The old Heber River dam near Gold River is gone and water is running along natural riverbeds for the first time in more than half a century.
B.C. Hydro contracted out the job of dismantling the out-of-service dam to Quantum-Murray LP to return the area to its natural condition.
The 10-metre-high, 120-metre-long timber crib dam was built 53 years ago but was shut down in 2006. It had been constructed to divert water from the Heber River into the Campbell River system for hydroelectric power generation. Community consultation was part of the planning to take out the dam and restore the land.
This dismantling and remediation project reached a milestone on Sept. 14 when Hunter Creek and the Heber River were flowing on natural riverbeds, Stephen Watson, Hydro spokesman, said this week.
Remediation work is continuing and the total cost is expected to fall within the $15-million budget, he said.
The summer project had about 30-40 workers on site daily. About a third of the workers were from the Mowachaht Muchalaht First Nation in Gold River.
Contaminated soils, including an old 3.6-kilometre-long woodstave pipeline, were moved to the Catalyst site in Campbell River and will be taken to Richmond for disposal, Watson said.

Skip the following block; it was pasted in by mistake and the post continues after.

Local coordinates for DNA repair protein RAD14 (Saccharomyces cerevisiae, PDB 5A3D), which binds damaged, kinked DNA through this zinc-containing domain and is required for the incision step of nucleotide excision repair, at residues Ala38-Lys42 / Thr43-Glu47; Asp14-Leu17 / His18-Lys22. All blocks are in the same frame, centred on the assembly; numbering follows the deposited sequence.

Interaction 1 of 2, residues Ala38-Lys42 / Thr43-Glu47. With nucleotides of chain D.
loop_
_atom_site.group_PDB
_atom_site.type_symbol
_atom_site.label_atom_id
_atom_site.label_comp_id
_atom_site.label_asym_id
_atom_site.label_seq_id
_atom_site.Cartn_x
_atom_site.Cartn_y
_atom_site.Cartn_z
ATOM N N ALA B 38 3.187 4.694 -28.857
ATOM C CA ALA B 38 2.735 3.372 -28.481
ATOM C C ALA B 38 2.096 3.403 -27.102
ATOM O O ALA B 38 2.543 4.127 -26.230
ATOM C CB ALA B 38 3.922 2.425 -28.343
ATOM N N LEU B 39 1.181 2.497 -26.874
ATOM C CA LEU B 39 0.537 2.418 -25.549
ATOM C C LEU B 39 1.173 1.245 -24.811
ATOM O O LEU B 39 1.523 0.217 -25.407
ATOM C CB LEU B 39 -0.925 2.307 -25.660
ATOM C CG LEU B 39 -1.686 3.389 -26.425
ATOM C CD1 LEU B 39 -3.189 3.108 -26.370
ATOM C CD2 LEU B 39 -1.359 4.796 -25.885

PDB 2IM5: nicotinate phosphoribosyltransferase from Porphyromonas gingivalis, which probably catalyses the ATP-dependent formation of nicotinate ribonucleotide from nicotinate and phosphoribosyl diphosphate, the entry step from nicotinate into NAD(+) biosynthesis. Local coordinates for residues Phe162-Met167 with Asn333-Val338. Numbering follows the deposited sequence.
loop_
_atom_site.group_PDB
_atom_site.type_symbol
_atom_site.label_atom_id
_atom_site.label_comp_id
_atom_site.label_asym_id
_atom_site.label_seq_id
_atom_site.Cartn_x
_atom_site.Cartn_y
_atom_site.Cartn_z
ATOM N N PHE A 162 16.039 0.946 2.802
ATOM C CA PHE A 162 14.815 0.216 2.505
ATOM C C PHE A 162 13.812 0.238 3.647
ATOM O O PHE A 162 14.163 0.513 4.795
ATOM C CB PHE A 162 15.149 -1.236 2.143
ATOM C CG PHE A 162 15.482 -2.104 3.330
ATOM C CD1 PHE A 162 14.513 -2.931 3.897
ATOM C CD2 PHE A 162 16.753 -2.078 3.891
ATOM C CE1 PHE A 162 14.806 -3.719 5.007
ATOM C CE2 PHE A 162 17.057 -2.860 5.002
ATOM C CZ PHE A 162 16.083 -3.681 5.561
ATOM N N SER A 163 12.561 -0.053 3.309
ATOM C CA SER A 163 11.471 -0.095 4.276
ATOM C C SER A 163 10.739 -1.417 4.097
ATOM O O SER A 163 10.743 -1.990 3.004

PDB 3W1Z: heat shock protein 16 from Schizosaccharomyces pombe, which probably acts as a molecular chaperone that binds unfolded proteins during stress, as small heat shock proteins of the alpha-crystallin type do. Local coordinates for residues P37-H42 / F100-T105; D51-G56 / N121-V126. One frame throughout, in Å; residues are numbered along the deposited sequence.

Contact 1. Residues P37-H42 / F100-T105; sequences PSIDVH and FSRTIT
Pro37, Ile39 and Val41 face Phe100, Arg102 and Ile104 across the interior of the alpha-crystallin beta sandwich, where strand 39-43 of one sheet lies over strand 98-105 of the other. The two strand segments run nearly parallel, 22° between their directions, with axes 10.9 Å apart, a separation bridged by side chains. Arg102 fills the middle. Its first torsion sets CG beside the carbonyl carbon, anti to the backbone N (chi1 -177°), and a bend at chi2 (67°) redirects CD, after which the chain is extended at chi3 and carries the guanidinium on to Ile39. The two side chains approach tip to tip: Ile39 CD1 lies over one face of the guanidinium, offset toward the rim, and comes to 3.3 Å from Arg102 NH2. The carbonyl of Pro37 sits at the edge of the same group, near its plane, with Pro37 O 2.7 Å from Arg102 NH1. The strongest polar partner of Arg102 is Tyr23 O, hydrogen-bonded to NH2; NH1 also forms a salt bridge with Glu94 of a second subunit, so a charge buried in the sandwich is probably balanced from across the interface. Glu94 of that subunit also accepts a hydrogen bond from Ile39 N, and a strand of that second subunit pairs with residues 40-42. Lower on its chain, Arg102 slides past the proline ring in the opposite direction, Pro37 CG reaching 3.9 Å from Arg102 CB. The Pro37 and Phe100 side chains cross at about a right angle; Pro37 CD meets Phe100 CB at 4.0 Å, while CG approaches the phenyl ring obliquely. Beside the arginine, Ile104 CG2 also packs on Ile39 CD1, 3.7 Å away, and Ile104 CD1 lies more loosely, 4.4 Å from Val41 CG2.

Natural processes and succession are being used to control erosion and help soils recover. Woody debris salvaged from the site will be spread over these disturbed areas to help with restoration. Its expected native plants such as alder, fireweed, willow and balsam poplar will seed naturally.
Areas disturbed during the project will be left in a rough-and-loose condition to encourage rain to filter into the ground, rather than flow over it, he said.
In late winter and early spring, live willow, balsam poplar and red-osier dogwood will be planted to further add to the rehabilitation of the site.
A video of the work and more information will be posted on Hydros website in late November.
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